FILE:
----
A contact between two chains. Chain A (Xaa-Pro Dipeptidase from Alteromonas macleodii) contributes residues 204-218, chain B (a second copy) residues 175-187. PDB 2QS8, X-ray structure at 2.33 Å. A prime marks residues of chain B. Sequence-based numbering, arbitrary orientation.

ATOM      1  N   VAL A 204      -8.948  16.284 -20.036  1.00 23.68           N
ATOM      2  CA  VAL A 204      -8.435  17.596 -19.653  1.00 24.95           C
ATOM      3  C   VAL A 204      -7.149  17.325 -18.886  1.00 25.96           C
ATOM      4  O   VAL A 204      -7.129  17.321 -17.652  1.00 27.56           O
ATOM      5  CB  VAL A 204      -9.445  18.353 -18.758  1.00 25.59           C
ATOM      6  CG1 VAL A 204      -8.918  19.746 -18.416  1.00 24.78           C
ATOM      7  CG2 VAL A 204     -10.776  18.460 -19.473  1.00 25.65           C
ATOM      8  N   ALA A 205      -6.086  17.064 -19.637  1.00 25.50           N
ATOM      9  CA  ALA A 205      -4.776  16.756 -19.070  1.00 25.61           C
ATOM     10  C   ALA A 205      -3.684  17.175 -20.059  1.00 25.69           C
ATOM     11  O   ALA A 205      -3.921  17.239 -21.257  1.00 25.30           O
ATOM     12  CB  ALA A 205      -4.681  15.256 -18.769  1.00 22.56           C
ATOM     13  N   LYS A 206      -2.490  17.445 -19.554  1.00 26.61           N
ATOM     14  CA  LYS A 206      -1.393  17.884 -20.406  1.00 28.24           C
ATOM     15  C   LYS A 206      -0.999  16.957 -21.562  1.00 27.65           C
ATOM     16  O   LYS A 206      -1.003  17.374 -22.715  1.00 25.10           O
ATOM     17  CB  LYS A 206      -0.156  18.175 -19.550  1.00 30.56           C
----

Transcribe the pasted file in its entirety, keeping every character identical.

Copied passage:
A contact between two chains. Chain A (Xaa-Pro Dipeptidase from Alteromonas macleodii) contributes residues 204-218, chain B (a second copy) residues 175-187. PDB 2QS8, X-ray structure at 2.33 Å. A prime marks residues of chain B. Sequence-based numbering, arbitrary orientation.

ATOM      1  N   VAL A 204      -8.948  16.284 -20.036  1.00 23.68           N
ATOM      2  CA  VAL A 204      -8.435  17.596 -19.653  1.00 24.95           C
ATOM      3  C   VAL A 204      -7.149  17.325 -18.886  1.00 25.96           C
ATOM      4  O   VAL A 204      -7.129  17.321 -17.652  1.00 27.56           O
ATOM      5  CB  VAL A 204      -9.445  18.353 -18.758  1.00 25.59           C
ATOM      6  CG1 VAL A 204      -8.918  19.746 -18.416  1.00 24.78           C
ATOM      7  CG2 VAL A 204     -10.776  18.460 -19.473  1.00 25.65           C
ATOM      8  N   ALA A 205      -6.086  17.064 -19.637  1.00 25.50           N
ATOM      9  CA  ALA A 205      -4.776  16.756 -19.070  1.00 25.61           C
ATOM     10  C   ALA A 205      -3.684  17.175 -20.059  1.00 25.69           C
ATOM     11  O   ALA A 205      -3.921  17.239 -21.257  1.00 25.30           O
ATOM     12  CB  ALA A 205      -4.681  15.256 -18.769  1.00 22.56           C
ATOM     13  N   LYS A 206      -2.490  17.445 -19.554  1.00 26.61           N
ATOM     14  CA  LYS A 206      -1.393  17.884 -20.406  1.00 28.24           C
ATOM     15  C   LYS A 206      -0.999  16.957 -21.562  1.00 27.65           C
ATOM     16  O   LYS A 206      -1.003  17.374 -22.715  1.00 25.10           O
ATOM     17  CB  LYS A 206      -0.156  18.175 -19.550  1.00 30.56           C